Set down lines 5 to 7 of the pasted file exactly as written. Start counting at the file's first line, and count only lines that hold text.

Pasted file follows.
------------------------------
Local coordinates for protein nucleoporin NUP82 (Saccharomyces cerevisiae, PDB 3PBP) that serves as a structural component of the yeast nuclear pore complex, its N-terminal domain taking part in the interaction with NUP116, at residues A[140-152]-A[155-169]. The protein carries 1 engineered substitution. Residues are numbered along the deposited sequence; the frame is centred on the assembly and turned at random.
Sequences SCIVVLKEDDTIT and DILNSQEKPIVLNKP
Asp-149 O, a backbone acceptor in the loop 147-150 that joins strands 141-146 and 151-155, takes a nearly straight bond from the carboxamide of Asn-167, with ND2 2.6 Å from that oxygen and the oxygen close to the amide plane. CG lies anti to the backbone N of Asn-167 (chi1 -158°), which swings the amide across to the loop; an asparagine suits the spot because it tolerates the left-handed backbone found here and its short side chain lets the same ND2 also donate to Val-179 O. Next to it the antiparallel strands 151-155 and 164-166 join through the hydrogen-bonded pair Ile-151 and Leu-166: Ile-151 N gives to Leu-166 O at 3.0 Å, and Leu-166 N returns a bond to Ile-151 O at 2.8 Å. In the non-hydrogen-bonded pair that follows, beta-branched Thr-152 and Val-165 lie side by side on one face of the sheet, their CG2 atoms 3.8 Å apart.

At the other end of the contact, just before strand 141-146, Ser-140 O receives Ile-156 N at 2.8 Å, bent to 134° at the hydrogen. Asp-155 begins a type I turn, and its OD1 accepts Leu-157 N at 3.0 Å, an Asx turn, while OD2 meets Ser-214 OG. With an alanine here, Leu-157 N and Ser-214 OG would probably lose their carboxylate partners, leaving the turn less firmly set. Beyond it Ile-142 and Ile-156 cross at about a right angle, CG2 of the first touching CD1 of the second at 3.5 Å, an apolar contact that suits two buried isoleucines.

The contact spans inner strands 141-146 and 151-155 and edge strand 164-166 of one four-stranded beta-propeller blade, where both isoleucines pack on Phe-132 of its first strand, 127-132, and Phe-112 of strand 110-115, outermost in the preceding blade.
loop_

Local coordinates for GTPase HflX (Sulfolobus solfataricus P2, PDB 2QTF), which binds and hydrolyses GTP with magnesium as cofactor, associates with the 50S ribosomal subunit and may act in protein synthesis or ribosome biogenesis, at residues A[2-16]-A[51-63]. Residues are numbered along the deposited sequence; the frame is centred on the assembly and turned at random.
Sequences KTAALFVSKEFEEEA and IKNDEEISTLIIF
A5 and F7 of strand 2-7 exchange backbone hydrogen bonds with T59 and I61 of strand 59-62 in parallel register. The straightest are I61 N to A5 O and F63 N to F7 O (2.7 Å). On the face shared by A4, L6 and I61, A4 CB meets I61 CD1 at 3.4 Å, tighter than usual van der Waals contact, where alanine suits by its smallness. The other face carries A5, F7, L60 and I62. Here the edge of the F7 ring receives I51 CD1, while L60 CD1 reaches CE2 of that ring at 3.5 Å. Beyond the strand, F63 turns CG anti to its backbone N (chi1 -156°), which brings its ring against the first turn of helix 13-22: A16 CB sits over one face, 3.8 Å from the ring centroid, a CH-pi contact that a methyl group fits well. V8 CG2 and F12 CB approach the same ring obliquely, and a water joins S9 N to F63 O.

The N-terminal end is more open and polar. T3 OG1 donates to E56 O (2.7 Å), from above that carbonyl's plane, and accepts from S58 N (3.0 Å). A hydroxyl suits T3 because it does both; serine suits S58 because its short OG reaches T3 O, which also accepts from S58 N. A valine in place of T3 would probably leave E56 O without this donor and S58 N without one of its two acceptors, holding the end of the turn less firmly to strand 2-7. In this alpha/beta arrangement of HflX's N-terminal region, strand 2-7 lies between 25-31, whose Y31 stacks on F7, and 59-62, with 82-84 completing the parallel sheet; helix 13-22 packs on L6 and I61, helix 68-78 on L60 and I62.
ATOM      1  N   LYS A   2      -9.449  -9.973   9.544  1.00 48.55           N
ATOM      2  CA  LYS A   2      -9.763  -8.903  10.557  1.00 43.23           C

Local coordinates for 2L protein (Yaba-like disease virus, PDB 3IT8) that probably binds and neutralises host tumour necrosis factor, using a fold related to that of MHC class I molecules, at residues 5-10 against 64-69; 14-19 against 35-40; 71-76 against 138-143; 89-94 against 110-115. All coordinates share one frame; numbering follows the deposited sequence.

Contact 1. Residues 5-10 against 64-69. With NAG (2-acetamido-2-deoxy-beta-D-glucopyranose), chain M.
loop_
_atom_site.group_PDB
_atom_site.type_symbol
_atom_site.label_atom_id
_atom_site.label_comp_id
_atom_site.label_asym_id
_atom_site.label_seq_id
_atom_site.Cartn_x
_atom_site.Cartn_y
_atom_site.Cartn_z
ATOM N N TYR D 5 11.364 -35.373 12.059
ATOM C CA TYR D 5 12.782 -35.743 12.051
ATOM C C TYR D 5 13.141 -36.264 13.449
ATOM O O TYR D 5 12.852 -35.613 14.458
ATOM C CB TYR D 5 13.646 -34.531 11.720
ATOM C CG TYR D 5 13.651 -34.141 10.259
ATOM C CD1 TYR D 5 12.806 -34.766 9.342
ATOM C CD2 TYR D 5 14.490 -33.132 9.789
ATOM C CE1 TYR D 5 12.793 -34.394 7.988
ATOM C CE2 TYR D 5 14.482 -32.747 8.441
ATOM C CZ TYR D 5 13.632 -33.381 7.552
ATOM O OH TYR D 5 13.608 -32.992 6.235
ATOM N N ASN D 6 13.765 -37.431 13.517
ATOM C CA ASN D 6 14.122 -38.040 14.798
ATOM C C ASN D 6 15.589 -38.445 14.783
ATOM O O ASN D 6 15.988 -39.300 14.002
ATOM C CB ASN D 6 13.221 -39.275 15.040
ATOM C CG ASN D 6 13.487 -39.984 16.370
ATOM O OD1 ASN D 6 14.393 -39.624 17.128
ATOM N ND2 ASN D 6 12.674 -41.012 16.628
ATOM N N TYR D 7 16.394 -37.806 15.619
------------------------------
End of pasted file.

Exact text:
The contact spans inner strands 141-146 and 151-155 and edge strand 164-166 of one four-stranded beta-propeller blade, where both isoleucines pack on Phe-132 of its first strand, 127-132, and Phe-112 of strand 110-115, outermost in the preceding blade.
loop_

Local coordinates for GTPase HflX (Sulfolobus solfataricus P2, PDB 2QTF), which binds and hydrolyses GTP with magnesium as cofactor, associates with the 50S ribosomal subunit and may act in protein synthesis or ribosome biogenesis, at residues A[2-16]-A[51-63]. Residues are numbered along the deposited sequence; the frame is centred on the assembly and turned at random.